The Color of Law on the old Allen Farm

Restrictive covenants are a “list of obligations that purchasers of property must assume … For the first half of the 20th century, one commonplace commitment was a promise never to sell or rent to an African American”. [1] These covenants gained popularity after the Supreme Court’s 1917 decision in Buchanan v. Warley.

Rothstein’s book The Color of Law mentions examples from Brookline, MA; Arlington, MA has examples of it’s own. We’ll look at one from an East Arlington deed dating to 1923. Credit to Christopher Sacca for finding these documents.

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Arlington & Exclusionary Zoning History

A report by Mass Housing Partnership’s Shelly Goehring looks at Arlington’s housing development history and policies to understand how municipal action and inaction can contribute to housing inaffordability and can limit the population diversity within a community. The report implies that it has been difficult historically for reputable housing developers to work with the regulatory structure within Arlington to get housing built.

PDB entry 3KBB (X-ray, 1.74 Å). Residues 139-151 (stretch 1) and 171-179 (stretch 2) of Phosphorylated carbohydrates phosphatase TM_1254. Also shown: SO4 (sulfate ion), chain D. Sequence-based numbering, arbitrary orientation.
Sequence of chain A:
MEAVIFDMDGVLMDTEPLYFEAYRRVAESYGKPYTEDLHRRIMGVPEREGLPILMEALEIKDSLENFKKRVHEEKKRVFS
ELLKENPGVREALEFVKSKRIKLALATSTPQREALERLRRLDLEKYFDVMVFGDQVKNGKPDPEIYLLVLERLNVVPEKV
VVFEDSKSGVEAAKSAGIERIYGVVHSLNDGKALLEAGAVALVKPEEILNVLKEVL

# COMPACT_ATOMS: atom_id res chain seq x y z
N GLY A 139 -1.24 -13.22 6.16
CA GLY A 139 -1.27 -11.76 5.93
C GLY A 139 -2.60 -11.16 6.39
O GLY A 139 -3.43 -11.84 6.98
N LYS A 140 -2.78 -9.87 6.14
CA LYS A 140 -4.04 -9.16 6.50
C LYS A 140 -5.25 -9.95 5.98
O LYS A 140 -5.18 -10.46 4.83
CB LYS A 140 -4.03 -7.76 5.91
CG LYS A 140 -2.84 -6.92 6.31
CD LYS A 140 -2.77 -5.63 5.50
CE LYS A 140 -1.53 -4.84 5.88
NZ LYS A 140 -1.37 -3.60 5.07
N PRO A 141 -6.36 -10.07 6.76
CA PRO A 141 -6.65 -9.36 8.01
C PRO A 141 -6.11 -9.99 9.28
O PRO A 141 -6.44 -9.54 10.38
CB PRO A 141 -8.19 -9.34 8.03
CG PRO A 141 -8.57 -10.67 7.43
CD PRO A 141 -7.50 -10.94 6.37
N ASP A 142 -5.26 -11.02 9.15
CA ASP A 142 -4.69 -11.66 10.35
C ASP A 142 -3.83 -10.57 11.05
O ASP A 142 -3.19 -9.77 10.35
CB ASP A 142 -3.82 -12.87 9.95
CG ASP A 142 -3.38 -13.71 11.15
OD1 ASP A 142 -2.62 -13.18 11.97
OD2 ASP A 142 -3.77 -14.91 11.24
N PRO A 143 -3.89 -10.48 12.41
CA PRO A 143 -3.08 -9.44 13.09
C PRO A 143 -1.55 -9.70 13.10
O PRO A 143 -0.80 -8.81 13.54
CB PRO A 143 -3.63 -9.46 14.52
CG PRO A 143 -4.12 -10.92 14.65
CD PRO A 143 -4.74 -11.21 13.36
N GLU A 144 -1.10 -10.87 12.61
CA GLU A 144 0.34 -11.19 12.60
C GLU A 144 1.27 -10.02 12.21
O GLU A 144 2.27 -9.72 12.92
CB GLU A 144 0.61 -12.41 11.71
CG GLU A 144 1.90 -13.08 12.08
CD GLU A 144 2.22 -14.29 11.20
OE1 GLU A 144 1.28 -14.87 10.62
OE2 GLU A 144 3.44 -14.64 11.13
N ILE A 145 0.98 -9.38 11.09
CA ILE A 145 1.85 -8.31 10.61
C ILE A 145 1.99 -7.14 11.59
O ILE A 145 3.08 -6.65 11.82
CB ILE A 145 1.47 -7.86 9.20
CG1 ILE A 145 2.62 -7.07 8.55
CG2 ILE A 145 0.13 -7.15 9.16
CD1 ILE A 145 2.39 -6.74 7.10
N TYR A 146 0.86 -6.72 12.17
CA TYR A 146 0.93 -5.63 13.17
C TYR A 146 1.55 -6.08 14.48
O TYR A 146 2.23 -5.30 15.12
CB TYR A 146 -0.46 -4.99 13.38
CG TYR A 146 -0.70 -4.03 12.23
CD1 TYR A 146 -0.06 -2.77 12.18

Massachusetts has the nation’s 2nd largest gap in homeownership between households of color (31% own homes) and white households (69% own homes).

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